Staying Close: feasibility study

This protocol summarises plans for a feasibility study of the Staying Close programme, which 15 local (LAs) authorities received funding for in 2022-23.


Feasibility study / In progress

Estimated completion

April 2023

Key Figures

Local authorities 15

This protocol is for a feasibility study of the Staying Close Programme, which 15 local (LAs) authorities received funding for in 2022-23. The feasibility study aims to develop the theory of Staying Close and refine how the variations of it are understood; and to understand how the impact of the intervention might be robustly evaluated in 2023-24.

Many care-leavers experience a cliff-edge when they leave care and move towards living in independence, particularly as they lack transitional and practical support. The Staying Close intervention aims to address this by providing safe accommodation and specific support to, improve wellbeing, strengthen relationships, reduce housing insecurity, and increase participation in education, employment, and training. Eight small-scale studies of Staying Close were conducted by the Department for Education (DfE) in 2018/19, and findings indicated that the programme showed signs of promise. Interviews with young people suggested that they found the programme helpful in several ways, such as providing support for university applications and combating loneliness. There were also reported improvements in rates of young people in education and training, greater stability in living arrangements, and improvements to relationships skills and wellbeing.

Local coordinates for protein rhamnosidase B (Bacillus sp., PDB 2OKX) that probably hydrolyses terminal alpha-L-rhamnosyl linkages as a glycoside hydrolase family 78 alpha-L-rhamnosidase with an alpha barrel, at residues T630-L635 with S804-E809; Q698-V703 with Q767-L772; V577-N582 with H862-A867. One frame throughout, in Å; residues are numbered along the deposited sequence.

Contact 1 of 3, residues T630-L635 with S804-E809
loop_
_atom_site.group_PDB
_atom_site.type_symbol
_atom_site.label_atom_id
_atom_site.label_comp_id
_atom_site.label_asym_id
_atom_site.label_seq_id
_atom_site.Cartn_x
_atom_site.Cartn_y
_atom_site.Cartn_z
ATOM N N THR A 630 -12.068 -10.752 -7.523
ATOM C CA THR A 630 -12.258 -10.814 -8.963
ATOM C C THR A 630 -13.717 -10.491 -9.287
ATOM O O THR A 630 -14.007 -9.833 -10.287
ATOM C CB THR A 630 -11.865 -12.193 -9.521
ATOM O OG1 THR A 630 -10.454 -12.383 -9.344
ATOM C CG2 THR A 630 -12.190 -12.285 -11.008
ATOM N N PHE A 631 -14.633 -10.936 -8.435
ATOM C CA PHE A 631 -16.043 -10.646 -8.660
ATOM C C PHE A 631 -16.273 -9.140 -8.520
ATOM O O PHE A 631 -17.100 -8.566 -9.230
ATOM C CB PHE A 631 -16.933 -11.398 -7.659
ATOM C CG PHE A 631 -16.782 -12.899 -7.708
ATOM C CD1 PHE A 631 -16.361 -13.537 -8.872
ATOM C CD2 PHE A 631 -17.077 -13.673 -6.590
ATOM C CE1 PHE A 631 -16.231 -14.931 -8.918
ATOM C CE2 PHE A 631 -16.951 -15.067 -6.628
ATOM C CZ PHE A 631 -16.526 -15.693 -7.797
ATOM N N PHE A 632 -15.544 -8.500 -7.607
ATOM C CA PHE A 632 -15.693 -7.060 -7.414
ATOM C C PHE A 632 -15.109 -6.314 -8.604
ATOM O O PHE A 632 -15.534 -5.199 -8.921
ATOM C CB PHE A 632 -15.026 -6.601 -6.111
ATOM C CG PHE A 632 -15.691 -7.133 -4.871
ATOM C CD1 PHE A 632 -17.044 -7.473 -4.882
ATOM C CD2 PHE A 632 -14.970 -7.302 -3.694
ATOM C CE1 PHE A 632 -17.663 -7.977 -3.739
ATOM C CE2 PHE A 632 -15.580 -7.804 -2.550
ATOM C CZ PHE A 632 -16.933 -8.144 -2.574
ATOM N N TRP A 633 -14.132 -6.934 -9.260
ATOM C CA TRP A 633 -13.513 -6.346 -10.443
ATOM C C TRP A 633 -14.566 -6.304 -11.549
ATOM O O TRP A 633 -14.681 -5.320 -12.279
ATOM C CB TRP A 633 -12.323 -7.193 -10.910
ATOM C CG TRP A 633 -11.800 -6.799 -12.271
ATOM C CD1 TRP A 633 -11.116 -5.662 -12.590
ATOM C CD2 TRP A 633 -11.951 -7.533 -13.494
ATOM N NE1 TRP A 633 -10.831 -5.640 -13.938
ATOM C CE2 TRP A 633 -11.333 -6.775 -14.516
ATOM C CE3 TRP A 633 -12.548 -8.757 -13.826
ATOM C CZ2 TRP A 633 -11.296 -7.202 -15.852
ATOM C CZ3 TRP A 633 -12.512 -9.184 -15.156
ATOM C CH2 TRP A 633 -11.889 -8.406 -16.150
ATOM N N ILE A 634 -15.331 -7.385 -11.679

DfE announced the roll out of Staying Close in two stages between 2022 and 2024. In the first stage, 15 local authorities have received funding for implementing Staying Close in 2022-2023, with the programme ‘going live’ in October 2022. DfE expects to provide funding for roughly 25 more LAs for two years between 2023-25. This staged roll out offers an opportunity to generate a comprehensive evidence base for the programme. Our study aims to understand the feasibility of the programme’s implementation at scale and its hypothesised theory of change; as well as the feasibility of a future impact evaluation via an RCT between 2023-25. To do this, we will look at the following two research questions:

  1. How can we best articulate the theory and range of implemented versions of Staying Close? 
  2. What are the most suitable evaluation methods to capture the possible impact of Staying Close?

To answer the first research question, desk-based research will be conducted to develop a typology of Staying Close variations, followed by interviews and workshops with professionals and young people with experience of Staying Close, to interpret its theory and identify the best methods of data collection for the main evaluation.

For the second research question, we will conduct scoping desk research and workshops with internal and external researchers, collect administrative and survey data from LAs and young people to test the quality of our hypotheses, and explore linking LA data with national datasets to understand the feasibility of a quasi-experimental design to supplement the main impact analysis.  

As part of our broader organisational strategy, we have committed to prioritising equality, inclusion and equity within our protocol and maintaining rigorous ethical standards (see protocol draft).

The final report of the feasibility study, including recommendations for the impact evaluation design, is expected to be published in April 2023.